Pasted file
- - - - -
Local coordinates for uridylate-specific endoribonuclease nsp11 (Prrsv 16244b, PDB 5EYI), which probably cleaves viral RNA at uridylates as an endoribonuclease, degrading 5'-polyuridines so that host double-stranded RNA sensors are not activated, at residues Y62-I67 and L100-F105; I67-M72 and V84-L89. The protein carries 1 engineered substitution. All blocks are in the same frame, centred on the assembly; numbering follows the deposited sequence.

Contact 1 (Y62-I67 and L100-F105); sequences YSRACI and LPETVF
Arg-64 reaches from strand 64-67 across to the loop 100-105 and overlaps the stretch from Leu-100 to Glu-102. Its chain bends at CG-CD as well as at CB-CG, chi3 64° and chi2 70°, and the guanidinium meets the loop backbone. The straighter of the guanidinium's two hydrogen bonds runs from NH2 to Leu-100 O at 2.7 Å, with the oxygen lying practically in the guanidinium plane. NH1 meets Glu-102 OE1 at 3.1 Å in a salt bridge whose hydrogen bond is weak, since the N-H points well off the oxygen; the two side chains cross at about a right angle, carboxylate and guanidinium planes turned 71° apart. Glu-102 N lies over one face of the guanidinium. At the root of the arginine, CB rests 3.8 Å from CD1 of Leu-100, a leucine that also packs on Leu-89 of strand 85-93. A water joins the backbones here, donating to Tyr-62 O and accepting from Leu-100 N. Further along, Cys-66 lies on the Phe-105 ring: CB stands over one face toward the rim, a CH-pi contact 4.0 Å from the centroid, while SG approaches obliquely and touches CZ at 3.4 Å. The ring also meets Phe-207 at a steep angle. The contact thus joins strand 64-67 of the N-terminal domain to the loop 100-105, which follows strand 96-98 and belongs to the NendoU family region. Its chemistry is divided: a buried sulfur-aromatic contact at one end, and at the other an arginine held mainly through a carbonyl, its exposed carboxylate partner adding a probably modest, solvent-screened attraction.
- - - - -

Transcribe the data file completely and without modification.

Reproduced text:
Local coordinates for uridylate-specific endoribonuclease nsp11 (Prrsv 16244b, PDB 5EYI), which probably cleaves viral RNA at uridylates as an endoribonuclease, degrading 5'-polyuridines so that host double-stranded RNA sensors are not activated, at residues Y62-I67 and L100-F105; I67-M72 and V84-L89. The protein carries 1 engineered substitution. All blocks are in the same frame, centred on the assembly; numbering follows the deposited sequence.

Contact 1 (Y62-I67 and L100-F105); sequences YSRACI and LPETVF
Arg-64 reaches from strand 64-67 across to the loop 100-105 and overlaps the stretch from Leu-100 to Glu-102. Its chain bends at CG-CD as well as at CB-CG, chi3 64° and chi2 70°, and the guanidinium meets the loop backbone. The straighter of the guanidinium's two hydrogen bonds runs from NH2 to Leu-100 O at 2.7 Å, with the oxygen lying practically in the guanidinium plane. NH1 meets Glu-102 OE1 at 3.1 Å in a salt bridge whose hydrogen bond is weak, since the N-H points well off the oxygen; the two side chains cross at about a right angle, carboxylate and guanidinium planes turned 71° apart. Glu-102 N lies over one face of the guanidinium. At the root of the arginine, CB rests 3.8 Å from CD1 of Leu-100, a leucine that also packs on Leu-89 of strand 85-93. A water joins the backbones here, donating to Tyr-62 O and accepting from Leu-100 N. Further along, Cys-66 lies on the Phe-105 ring: CB stands over one face toward the rim, a CH-pi contact 4.0 Å from the centroid, while SG approaches obliquely and touches CZ at 3.4 Å. The ring also meets Phe-207 at a steep angle. The contact thus joins strand 64-67 of the N-terminal domain to the loop 100-105, which follows strand 96-98 and belongs to the NendoU family region. Its chemistry is divided: a buried sulfur-aromatic contact at one end, and at the other an arginine held mainly through a carbonyl, its exposed carboxylate partner adding a probably modest, solvent-screened attraction.